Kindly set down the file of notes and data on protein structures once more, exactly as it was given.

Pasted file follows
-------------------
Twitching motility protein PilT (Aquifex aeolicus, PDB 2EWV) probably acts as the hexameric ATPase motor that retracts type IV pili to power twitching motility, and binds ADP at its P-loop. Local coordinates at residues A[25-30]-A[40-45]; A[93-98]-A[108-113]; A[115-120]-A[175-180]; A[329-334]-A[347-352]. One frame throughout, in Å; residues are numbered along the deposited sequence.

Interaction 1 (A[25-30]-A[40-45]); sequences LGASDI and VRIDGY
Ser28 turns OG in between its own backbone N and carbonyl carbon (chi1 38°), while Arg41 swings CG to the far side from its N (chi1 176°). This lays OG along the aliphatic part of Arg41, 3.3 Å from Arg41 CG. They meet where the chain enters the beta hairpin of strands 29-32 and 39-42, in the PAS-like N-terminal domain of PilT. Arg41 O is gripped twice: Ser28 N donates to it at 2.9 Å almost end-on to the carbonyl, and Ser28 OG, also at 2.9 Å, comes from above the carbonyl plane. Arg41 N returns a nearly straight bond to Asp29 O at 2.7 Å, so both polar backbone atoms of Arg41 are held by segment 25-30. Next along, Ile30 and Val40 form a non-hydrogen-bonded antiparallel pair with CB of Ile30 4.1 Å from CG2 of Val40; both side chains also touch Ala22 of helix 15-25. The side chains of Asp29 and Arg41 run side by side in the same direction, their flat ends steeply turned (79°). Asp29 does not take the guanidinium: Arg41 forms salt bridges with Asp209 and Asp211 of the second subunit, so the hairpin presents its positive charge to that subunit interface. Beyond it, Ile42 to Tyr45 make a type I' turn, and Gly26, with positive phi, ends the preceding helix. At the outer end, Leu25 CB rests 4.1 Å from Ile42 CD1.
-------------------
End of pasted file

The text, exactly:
Twitching motility protein PilT (Aquifex aeolicus, PDB 2EWV) probably acts as the hexameric ATPase motor that retracts type IV pili to power twitching motility, and binds ADP at its P-loop. Local coordinates at residues A[25-30]-A[40-45]; A[93-98]-A[108-113]; A[115-120]-A[175-180]; A[329-334]-A[347-352]. One frame throughout, in Å; residues are numbered along the deposited sequence.

Interaction 1 (A[25-30]-A[40-45]); sequences LGASDI and VRIDGY
Ser28 turns OG in between its own backbone N and carbonyl carbon (chi1 38°), while Arg41 swings CG to the far side from its N (chi1 176°). This lays OG along the aliphatic part of Arg41, 3.3 Å from Arg41 CG. They meet where the chain enters the beta hairpin of strands 29-32 and 39-42, in the PAS-like N-terminal domain of PilT. Arg41 O is gripped twice: Ser28 N donates to it at 2.9 Å almost end-on to the carbonyl, and Ser28 OG, also at 2.9 Å, comes from above the carbonyl plane. Arg41 N returns a nearly straight bond to Asp29 O at 2.7 Å, so both polar backbone atoms of Arg41 are held by segment 25-30. Next along, Ile30 and Val40 form a non-hydrogen-bonded antiparallel pair with CB of Ile30 4.1 Å from CG2 of Val40; both side chains also touch Ala22 of helix 15-25. The side chains of Asp29 and Arg41 run side by side in the same direction, their flat ends steeply turned (79°). Asp29 does not take the guanidinium: Arg41 forms salt bridges with Asp209 and Asp211 of the second subunit, so the hairpin presents its positive charge to that subunit interface. Beyond it, Ile42 to Tyr45 make a type I' turn, and Gly26, with positive phi, ends the preceding helix. At the outer end, Leu25 CB rests 4.1 Å from Ile42 CD1.